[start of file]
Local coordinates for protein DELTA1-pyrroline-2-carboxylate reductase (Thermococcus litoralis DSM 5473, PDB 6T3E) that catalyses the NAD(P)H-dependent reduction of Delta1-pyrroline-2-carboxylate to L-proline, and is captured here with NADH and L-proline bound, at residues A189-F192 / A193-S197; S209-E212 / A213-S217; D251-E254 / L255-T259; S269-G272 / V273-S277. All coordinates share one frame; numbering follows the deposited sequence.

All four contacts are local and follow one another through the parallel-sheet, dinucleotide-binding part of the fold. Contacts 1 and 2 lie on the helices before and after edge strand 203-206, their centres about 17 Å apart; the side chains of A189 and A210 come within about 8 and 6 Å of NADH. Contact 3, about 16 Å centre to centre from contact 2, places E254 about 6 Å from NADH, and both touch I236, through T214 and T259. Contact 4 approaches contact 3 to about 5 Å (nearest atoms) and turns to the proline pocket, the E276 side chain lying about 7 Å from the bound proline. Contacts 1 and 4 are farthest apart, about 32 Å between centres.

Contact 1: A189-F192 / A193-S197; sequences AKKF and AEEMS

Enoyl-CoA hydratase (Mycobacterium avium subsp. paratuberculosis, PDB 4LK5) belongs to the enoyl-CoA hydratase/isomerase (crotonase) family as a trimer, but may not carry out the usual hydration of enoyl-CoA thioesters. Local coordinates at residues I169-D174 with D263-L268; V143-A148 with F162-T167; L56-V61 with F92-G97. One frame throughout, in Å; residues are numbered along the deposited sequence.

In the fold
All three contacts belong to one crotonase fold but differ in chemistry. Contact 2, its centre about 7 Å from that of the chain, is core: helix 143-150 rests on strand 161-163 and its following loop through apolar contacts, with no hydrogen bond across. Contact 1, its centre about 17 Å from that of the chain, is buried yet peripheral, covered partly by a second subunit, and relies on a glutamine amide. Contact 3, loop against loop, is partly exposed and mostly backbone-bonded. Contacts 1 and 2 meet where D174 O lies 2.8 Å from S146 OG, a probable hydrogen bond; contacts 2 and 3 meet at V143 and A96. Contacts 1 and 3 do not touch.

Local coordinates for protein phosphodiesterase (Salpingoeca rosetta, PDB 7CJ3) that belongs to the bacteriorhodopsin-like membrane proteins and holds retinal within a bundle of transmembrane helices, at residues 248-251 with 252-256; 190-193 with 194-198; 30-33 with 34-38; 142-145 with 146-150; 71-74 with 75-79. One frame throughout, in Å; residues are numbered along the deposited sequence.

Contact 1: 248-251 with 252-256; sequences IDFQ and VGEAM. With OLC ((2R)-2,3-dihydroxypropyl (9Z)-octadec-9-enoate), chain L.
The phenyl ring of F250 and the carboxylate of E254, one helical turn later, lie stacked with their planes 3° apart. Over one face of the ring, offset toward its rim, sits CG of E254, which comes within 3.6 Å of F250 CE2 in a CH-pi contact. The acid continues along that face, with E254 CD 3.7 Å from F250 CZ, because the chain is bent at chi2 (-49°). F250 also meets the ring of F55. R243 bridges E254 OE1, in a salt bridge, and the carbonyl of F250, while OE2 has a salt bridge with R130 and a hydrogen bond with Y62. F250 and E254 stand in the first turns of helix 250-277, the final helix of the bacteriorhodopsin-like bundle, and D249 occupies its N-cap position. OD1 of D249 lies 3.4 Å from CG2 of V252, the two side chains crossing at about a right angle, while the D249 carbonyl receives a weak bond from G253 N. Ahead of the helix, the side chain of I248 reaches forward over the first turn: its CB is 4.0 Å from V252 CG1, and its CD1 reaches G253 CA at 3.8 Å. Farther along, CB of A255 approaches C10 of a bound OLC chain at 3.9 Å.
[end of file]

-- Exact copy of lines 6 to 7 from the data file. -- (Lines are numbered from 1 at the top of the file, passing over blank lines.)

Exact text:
All three contacts belong to one crotonase fold but differ in chemistry. Contact 2, its centre about 7 Å from that of the chain, is core: helix 143-150 rests on strand 161-163 and its following loop through apolar contacts, with no hydrogen bond across. Contact 1, its centre about 17 Å from that of the chain, is buried yet peripheral, covered partly by a second subunit, and relies on a glutamine amide. Contact 3, loop against loop, is partly exposed and mostly backbone-bonded. Contacts 1 and 2 meet where D174 O lies 2.8 Å from S146 OG, a probable hydrogen bond; contacts 2 and 3 meet at V143 and A96. Contacts 1 and 3 do not touch.

Local coordinates for protein phosphodiesterase (Salpingoeca rosetta, PDB 7CJ3) that belongs to the bacteriorhodopsin-like membrane proteins and holds retinal within a bundle of transmembrane helices, at residues 248-251 with 252-256; 190-193 with 194-198; 30-33 with 34-38; 142-145 with 146-150; 71-74 with 75-79. One frame throughout, in Å; residues are numbered along the deposited sequence.